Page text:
I guess it’s a really big deal to some people of the culinary killjoy variety (like, say, my husband) that I’ve been in New York for almost two weeks and haven’t eaten a vegetable yet. Well, so what? I’ve been very busy.
We go out to restaurants, since it’s kind of like we are in restaurant heaven right now. Look north, look south, they’re everywhere. Thai, Middle Eastern, Italian, you name it. Every day when we arrive at a new one, I’m already very hungry and in a big hurry. When I’m in a big hurry, I can’t eat vegetables. They take too much time, what with pushing them around the plate like I was a three-year-old and hoping they’ll disappear.
Which is exactly why I almost spent the entire night at my maternal grandparents’ house when I was six, staring eyeball-to-eyeball with a nasty clump of fried okra.
“Your grandfather told you you could try it and spit it out if you didn’t like it,” my grandmother said. “That was nice of him.”
No, it wasn’t. I didn’t want that vile stuff in my mouth in the first place. I could already tell I wouldn’t like it, so why did I have to wreck my digestive system and tastebuds by proving it?
“You can go to bed now,” my grandmother said a couple of hours later. “You are a very stubborn little girl.”
The way she pronounced that word stubborn, I could tell it wasn’t a compliment. She preferred my other cousins, who were always cheerful and cleaned their plates and liked to wash dishes with her. My sister and I, both sullen bookworms and rumored slobs, were the least-favored grandchildren in the group. We didn’t even like to go swimming.
Anyway, with a childhood okra trauma like that, it’s little wonder I don’t like vegetables. When I get around to eating them, I like them all gussied up with cream sauce or cheese or Hollandaise so you don’t really know what you’re eating.
But being here, being surrounded by a jillion new restaurants, appetizers and entrees, puts an even greater strain on my occasional eating to-do list, which includes a gargantuan effort to try to eat at least one vegetable a week. I mean, I lurch into an Italian restaurant and what am I going to order? Broccoli or fettucine Alfredo? Or a Thai restaurant with broad, handmade noodles — or some worthless, stalky green thing I could probably cook myself, but never do.
“I don’t understand it,” says my husband, who is the kind of man capable of uttering a statement like, “I’m starving. I really want a carrot.” (I, too, am often starving, but never, ever for a carrot.) “How can someone not like vegetables?”
I would tell him the tragic and heartrending experience with my grandparents and okra and the scars I still have from that experience. But he’s heard it before. Every time I’ve told it to him, I can tell who he’s mentally siding with. It’s not me.
(Copyright 2009 by Ruth Pennebaker)
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Something Jamie and I have always had in common is an appreciation for carrots (I just finished one and am up for another). Cooked vegetables? Bleahh. Worthless, whatever their accompanying sauces, except for potatoes, corn and beans.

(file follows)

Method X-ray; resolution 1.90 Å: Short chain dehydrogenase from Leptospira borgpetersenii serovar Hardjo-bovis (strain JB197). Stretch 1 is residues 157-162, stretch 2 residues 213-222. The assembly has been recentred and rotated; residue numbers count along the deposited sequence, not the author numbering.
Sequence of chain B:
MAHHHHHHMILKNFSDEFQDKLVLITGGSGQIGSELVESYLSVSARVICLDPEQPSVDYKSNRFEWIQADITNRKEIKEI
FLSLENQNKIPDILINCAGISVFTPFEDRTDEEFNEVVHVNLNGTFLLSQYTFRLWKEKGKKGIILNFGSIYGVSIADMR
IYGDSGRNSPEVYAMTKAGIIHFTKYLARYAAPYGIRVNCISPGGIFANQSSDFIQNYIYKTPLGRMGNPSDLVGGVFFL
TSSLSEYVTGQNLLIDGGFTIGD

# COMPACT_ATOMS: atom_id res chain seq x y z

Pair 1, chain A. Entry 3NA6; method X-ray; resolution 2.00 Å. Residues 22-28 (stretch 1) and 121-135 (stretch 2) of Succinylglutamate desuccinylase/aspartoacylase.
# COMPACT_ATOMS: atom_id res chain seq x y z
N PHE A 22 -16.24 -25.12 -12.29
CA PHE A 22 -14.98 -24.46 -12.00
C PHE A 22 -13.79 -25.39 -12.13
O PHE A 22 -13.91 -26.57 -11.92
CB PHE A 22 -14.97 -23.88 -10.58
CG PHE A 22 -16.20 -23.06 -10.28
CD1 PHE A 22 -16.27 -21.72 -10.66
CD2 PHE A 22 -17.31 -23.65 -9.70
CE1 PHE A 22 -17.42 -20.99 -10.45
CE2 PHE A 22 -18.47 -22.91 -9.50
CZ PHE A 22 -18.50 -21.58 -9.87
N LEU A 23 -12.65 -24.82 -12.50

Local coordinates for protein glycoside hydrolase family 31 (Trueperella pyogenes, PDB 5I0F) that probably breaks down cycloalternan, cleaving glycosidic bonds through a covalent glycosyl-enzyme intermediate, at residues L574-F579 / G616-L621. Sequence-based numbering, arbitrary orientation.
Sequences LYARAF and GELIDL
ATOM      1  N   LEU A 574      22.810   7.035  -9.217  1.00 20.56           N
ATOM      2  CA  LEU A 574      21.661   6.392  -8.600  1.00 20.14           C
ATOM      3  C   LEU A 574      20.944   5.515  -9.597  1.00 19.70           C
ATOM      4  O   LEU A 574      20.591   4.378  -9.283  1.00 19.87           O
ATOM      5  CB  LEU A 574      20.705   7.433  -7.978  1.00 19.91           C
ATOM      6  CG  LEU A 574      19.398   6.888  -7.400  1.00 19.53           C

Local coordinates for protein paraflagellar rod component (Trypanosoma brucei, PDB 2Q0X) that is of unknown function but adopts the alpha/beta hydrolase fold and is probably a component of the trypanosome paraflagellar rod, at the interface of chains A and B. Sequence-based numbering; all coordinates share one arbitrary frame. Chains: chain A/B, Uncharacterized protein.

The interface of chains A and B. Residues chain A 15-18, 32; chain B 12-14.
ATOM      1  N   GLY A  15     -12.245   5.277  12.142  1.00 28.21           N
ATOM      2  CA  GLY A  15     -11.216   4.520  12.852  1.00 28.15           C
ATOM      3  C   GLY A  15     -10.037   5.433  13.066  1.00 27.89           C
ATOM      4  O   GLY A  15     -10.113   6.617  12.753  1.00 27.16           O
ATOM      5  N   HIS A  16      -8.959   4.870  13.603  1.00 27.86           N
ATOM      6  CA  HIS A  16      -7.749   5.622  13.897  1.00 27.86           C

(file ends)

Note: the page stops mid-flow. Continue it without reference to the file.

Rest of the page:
Keep on avoiding them, Ruth!
You hang in there Ruth. Only difference between you an I…if it is fried or mashed or creamed I will eat it. One other rule I have
if I can’t spell it I don’t eat it!!!! and my sellping is ralley bad!
That’s it Ruth. You’re coming out to Queens and I’m giving you an around-the-world tour de vegetable. We will feast. You will kvell. You will go home with leftovers and eat them at 2am after they enter your dreams and remind you that you want more more more! Oh, and we’ll have some seriously delish crispy pork, too.
It seems that you’re remaining quite the Texan, Ruth. And moving to New York may inspire you to hunker down and hold on to our Texan eating habits. How many sticks of celery do you find growing around here? Now meat is another story. We have lots of home-grown cattle. Stick to the meat!
I’m with you all the way on okra. It is the only vegetable extant that is slimy and hairy at the same time.
A carrot? Might as well offer me poison! And okra is a joke – as you and others are pointing out, what is healthy about hairy, slimy, _fried_ okra? Besides, we all know that chocolate is the basic nutritional building block.
I think cream sauces on veggies is perfectly acceptable. After all, dairy is also a basic food group.
Every time you mention hubby in a blog, I like him more and more. I picture him jowly, balding, wearing a deep blue cardigan, sitting sedately by his laptop much the way a bull frog sits on his lily pad. Every now and again he croaks a little jewel– not brilliant cut, more a diamond-in-the-rough. It plops in the pond and disappears in the mud, unrecognized for what it really is. I’ll bet he well knows where to get a darn good vegetable plate. Should we ever meet, I’ll take him to dinner there. We’ll gladly drop you off at the nearest Beef Barn and gather you up on the return trip.